On the face of it, barriers have largely been swept aside. Women can attend graduate school. Women are allowed into observatories. Women can receive tenure at Ivy League universities. There was a time when this wasn't the case. Still more promising, the percentage of women in astronomy at the undergraduate level and entering graduate school is approaching parity. However, there was a general consensus that the fight is not yet over. Women still get discriminated against in more subtle ways. Also, there are still few women at the top level, and until equity is reached at all levels, there is still room for change.
During the discussion, a number of concrete suggestions were made and I'll simply list them here:
- There is a Women in Astronomy Database, which is a useful resource for finding women to invite as speakers, ask to apply for jobs, serve on committees, etc. This database is user-maintained however, so you need to add yourself to the database and keep your entry up-to-date. I think this resource is under-utilized, so I'm posting it here in hopes that advertising it will remind people to update their listings. I just updated mine!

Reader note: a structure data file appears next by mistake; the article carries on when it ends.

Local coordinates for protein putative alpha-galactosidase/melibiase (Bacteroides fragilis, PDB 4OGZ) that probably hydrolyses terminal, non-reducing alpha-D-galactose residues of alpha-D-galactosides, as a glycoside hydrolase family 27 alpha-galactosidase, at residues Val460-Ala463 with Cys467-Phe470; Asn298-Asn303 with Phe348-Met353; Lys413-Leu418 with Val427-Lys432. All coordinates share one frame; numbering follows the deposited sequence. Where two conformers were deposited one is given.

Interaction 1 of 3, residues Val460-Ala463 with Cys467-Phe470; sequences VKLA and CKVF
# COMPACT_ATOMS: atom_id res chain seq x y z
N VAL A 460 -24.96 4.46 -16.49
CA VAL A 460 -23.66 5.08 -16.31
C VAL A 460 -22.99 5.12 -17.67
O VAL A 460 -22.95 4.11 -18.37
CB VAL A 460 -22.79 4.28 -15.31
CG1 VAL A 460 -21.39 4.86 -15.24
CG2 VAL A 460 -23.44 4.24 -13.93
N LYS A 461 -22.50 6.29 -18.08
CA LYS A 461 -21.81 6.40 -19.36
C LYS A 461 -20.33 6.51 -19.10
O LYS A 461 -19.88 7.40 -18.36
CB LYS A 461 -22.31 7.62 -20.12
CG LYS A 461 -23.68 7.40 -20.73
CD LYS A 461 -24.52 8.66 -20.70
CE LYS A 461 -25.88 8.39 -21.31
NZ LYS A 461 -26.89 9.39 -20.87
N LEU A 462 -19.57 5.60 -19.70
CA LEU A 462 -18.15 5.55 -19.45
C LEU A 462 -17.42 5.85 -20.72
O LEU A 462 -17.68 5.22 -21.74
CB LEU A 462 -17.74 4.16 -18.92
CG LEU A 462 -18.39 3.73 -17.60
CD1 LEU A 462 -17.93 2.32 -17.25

- Mentoring is extremely important. MentorNet is a great place to find a mentor, but you can only use it if your institution subscribes to it. But, if you join AWIS (Association for Women in Science), you can join MentorNet through them, even if your institution does not subscribe.
- The APS (American Physical Society) has a program where if your institution invites two women to give talks, APS will pay for a third one to come.
Also, Geoff put in a plug for this blog at the beginning of the session, so now there's a whole new pile of readers, yes? What are your thoughts from the session?